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Chines Exchange Rates and Reserves from a Basic Monetary Approach Perspective

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By, Bludord H. Putnam, Stephen Jay Silver, D. Sykes Wilford …

By, Bludord H. Putnam, Stephen Jay Silver, D. Sykes Wilford

Presented at the Cass-Capco Institute Conference

April 14, 2011

Published in: Business, Economy & Finance

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  • 1. Chinese Exchange Rates and Reserves from a Basic Monetary Approach Perspective • By • Bluford H. Putnam • Stephen Jay Silver • D. Sykes Wilford • Cass-Capco Institute Conference • April 14th 2011D. Sykes Wilford: The Citadel wsykes@laudisi.com 1
  • 2. Discussion Points• We believe the Monetary Approach to the Balance of Payments (MBOP) offers an interesting, yet simple, way of considering Yuan valuation and Central Bank Policy• By looking at the accumulation in Reserves from a MBOP perspective many of the political issues surrounding the build-up can be avoided and trade disputes put aside to focus on general policy.• Two very different periods of policy have been identified for the Central Bank• Monetary Policy post the Asian Contagion is similar to other countries in the Region• Data are not reliable, but our research supports the reported growth rates which we believe drive the processD. Sykes Wilford: The Citadel wsykes@laudisi.com 2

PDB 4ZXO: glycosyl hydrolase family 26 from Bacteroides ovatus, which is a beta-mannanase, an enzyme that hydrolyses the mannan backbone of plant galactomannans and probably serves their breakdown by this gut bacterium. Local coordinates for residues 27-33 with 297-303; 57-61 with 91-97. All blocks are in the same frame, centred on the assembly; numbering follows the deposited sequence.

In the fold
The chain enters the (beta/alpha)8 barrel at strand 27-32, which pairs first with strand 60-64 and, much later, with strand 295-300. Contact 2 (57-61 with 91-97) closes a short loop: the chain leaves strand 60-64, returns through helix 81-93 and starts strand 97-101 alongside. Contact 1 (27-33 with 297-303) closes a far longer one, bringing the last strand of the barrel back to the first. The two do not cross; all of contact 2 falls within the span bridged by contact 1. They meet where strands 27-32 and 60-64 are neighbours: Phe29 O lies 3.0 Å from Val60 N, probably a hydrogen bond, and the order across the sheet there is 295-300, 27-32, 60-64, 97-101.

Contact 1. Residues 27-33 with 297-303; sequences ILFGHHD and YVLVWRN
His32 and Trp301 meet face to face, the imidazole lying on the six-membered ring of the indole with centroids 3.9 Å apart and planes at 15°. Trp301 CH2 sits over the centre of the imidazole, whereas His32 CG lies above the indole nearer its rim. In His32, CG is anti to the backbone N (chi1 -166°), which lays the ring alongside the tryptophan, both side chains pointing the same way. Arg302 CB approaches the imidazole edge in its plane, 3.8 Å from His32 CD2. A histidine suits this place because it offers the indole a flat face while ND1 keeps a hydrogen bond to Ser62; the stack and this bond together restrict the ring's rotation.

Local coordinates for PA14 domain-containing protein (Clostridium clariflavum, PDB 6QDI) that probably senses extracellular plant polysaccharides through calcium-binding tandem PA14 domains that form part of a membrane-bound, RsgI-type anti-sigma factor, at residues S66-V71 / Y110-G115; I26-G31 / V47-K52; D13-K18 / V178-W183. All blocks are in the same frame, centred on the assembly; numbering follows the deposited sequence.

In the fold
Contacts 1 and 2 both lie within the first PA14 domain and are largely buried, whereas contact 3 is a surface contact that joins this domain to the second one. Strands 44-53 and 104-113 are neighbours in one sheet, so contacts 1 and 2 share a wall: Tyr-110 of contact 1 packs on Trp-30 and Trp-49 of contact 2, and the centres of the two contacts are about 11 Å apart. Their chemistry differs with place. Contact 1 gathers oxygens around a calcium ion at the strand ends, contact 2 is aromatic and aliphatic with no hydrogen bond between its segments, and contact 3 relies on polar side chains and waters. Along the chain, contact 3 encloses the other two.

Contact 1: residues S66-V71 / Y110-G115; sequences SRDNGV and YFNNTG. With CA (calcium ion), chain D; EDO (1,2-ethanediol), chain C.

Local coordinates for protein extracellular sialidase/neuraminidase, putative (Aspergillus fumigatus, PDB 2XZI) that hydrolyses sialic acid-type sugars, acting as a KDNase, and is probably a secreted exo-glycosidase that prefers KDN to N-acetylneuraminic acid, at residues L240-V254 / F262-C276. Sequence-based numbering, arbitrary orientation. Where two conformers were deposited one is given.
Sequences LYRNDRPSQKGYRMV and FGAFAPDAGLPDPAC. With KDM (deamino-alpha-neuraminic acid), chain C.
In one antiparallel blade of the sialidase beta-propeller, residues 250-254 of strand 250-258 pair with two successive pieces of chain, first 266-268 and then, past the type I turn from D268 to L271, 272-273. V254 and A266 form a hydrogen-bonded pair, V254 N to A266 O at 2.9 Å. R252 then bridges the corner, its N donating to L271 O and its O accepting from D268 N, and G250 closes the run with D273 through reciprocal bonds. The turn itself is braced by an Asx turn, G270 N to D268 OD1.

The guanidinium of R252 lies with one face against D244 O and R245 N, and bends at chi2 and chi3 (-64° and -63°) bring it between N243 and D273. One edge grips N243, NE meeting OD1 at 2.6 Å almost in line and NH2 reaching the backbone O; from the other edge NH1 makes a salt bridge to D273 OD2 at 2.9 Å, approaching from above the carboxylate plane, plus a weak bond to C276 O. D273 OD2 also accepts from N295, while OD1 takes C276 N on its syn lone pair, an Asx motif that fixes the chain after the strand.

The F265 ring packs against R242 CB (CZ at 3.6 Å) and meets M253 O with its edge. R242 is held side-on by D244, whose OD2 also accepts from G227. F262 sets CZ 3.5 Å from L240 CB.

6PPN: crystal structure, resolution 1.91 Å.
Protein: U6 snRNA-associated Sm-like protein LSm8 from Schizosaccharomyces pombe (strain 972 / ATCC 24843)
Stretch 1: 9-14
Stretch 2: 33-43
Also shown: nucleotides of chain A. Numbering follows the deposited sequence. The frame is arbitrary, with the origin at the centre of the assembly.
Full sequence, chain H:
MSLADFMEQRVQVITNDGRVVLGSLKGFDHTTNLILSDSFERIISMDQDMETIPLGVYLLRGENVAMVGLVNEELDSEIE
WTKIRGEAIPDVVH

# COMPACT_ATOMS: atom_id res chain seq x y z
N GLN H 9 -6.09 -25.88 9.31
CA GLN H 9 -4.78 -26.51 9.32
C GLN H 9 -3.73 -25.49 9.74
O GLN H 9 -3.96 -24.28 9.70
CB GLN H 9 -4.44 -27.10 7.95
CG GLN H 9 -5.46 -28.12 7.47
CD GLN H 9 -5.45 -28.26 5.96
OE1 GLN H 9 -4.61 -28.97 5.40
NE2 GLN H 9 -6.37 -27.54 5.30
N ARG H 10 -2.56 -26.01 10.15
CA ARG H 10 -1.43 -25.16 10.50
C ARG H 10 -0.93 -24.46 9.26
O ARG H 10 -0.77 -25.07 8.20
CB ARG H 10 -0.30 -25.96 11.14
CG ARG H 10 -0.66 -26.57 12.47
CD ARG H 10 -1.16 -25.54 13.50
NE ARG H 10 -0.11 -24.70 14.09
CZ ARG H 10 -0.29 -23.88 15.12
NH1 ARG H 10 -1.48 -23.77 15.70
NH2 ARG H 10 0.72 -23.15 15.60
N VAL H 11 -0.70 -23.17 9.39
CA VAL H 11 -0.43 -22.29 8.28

• 3. Discussion Points -- Continued• Strong growth – putting capital to underutilized labor and urbanization -- has driven the demand for money• That demand during the recent period has not been satisfied through domestic expansion of debt (Domestic Credit) as the Government has attempted to control Inflationary trends• Foreign Reserves have filled the vacuum and driven High Powered Money.• Revaluation will not change this process and we believe that the reserve buildup is a desired outcome of policy.D. Sykes Wilford: The Citadel wsykes@laudisi.com 3
  • 4. Basic MBOP ModelD. Sykes Wilford: The Citadel wsykes@laudisi.com 4
  • 5. Basic MBOP Model• Ms = a(R + D), where R = stock of international reserves held by the bank, and D = domestic credit• Combining the basic equations noted above and moving to percentage change terms (d log terms) we can write the reserve flow equation as• (R/H)gR = gY + gP –di – ga – (D/H)gD , where gX refers to the rate of growth in X.D. Sykes Wilford: The Citadel wsykes@laudisi.com 5
  • 6. Basic MBOP Estimation Model• The basic equation in a simple OLS estimation form with an intercept term yields:• (R/H)gR =  0 +  1gY +  2gP – 3di –  4ga–  5(D/H)gD + • Focusing on – Nominal Permanent Income Growth• (R/H)gR =  0 +  1gY*– 3di –  4ga–  5(D/H)gD +  – We can use Monthly DataD. Sykes Wilford: The Citadel wsykes@laudisi.com 6
  • 7. Growth in Nominal Income Proxy, Smoothed, Using Industrial Production and CPI data 50.00%Year over Year Percentage Change, 12- 45.00% 40.00% month Moving Average 35.00% 30.00% 25.00% 20.00% 15.00% 10.00% 5.00% 0.00% Jul-93 Jul-00 Jul-07 Mar-91 Mar-98 Mar-05 Nov-95 May-99 Nov-02 May-06 Nov-09 May-92 Jan-90 Jan-04 Jan-97 Sep-01 Sep-08 Sep-94 D. Sykes Wilford: The Citadel wsykes@laudisi.com 7